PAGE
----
Rustin Review

At the height of the civil rights struggle, Bayard Rustin (Colman Domingo) works closely with Martin Luther King Jr (Aml Ameen). Years after being ousted from the NAACP, Rustin decides to organise what will become a historic event: the March on Washington for Jobs and Freedom.

by John Nugent |
Updated on

As far as American civil rights icons go, Bayard Rustin does not quite enjoy the household-name status conferred upon the likes of Martin Luther King or John Lewis. Rustin, a new biopic from George C. Wolfe (Ma Rainey’s Black Bottom), looks to redress that somewhat, placing him squarely in the headlights of history. It will certainly bring his story back to popular attention, even if the way in which his story is told isn’t always especially original.

A prologue rattles through key events, giving us a quick mini-history of the civil rights movement in America: in the aftermath of the Supreme Court’s 1954 Brown vs Board of Education decision, which signalled the beginning of the end for segregation in the US, Bayard Rustin (Colman Domingo) finds himself in a power struggle with the NAACP, the country’s biggest civil rights group. He tenders his resignation, expecting his colleague and friend, Martin Luther King (Aml Ameen), to refuse it; to his shock, King accepts it, and Rustin is forced to leave the movement he helped to build.


The timeline then jumps ahead to 1963, practically a lifetime at that point in the 20th century: Kennedy is now in the White House, civil rights as a political force is fast gaining momentum, history is being made on a seemingly daily basis. Rustin now seems like a has-been; at a party, he’s told he is “irrelevant”. (“I’ve been called worse on a Friday,” he drily notes.) At a point when it seems he could fade away, inspiration strikes: a massive protest march on Washington DC, bringing together a coalition of civil rights groups, that could pressure Congress into passing the landmark Civil Rights Act.

What rescues the film from veering too far down the cliché hole is Colman Domingo, an actor of significant charm, grace and warmth.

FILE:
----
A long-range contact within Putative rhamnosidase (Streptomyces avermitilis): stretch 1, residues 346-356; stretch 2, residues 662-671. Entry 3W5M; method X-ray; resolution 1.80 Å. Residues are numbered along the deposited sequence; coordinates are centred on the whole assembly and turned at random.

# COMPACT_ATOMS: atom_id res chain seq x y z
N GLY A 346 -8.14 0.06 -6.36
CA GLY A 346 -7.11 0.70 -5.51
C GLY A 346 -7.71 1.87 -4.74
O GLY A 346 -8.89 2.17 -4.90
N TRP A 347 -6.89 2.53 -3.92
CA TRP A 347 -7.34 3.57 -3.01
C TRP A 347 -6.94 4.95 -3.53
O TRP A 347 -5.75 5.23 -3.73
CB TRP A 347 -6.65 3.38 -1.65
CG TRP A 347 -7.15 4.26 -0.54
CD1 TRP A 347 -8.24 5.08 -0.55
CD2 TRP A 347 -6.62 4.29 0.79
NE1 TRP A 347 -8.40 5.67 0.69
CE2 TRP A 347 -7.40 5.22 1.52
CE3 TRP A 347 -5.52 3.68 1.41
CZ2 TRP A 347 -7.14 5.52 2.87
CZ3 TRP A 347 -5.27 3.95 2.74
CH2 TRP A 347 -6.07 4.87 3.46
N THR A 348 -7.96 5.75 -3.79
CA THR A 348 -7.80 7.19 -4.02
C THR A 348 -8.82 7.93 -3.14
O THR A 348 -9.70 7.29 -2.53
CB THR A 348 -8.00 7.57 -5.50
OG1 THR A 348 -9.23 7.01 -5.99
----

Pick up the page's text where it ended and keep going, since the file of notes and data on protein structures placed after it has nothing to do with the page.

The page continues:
So begins an energetic telling of how the biggest peaceful protest in American history came together in just eight weeks, through scrappy grassroots organising and the strength of Rustin’s relentless optimism and charisma. Wolfe films all with a liveliness and pace, and Branford Marsalis’ score lends a jazzy breeziness to proceedings.

There’s also some intriguing behind-the-scenes infighting, with NAACP executive secretary Roy Wilkins (Chris Rock, in rare dramatic mode) and Rep. Adam Clayton Powell Jr (Jeffrey Wright, charismatically douchey) acting as stubborn stonewalls against Rustin’s efforts. But — save for a worry that nobody will show up on the day — there’s a strange lack of tension as the film ramps up to its inevitable conclusion. The problem with an account of a well-known historic event is that most people already know the outcome; it ultimately plays out as if it was always going to go this way, cosily preordained.

What rescues the film from veering too far down the cliché hole is Colman Domingo, an actor of significant charm, grace and warmth. He’s long deserved a leading-man role worthy of his talents, and while this might not become the Oscar-winning turn it seems to be positioned as, he brings a rare humanity to Rustin, especially in the intersectional oppression he encounters as both a Black man and a gay man. When he talks about the “exalted rage” found in African-American Baptist churches, you feel that.

This welcome spotlight on a lesser-known civil rights hero doesn’t escape the usual biopic clichés — but Colman Domingo’s impressive, deeply layered performance does this corner of history justice.
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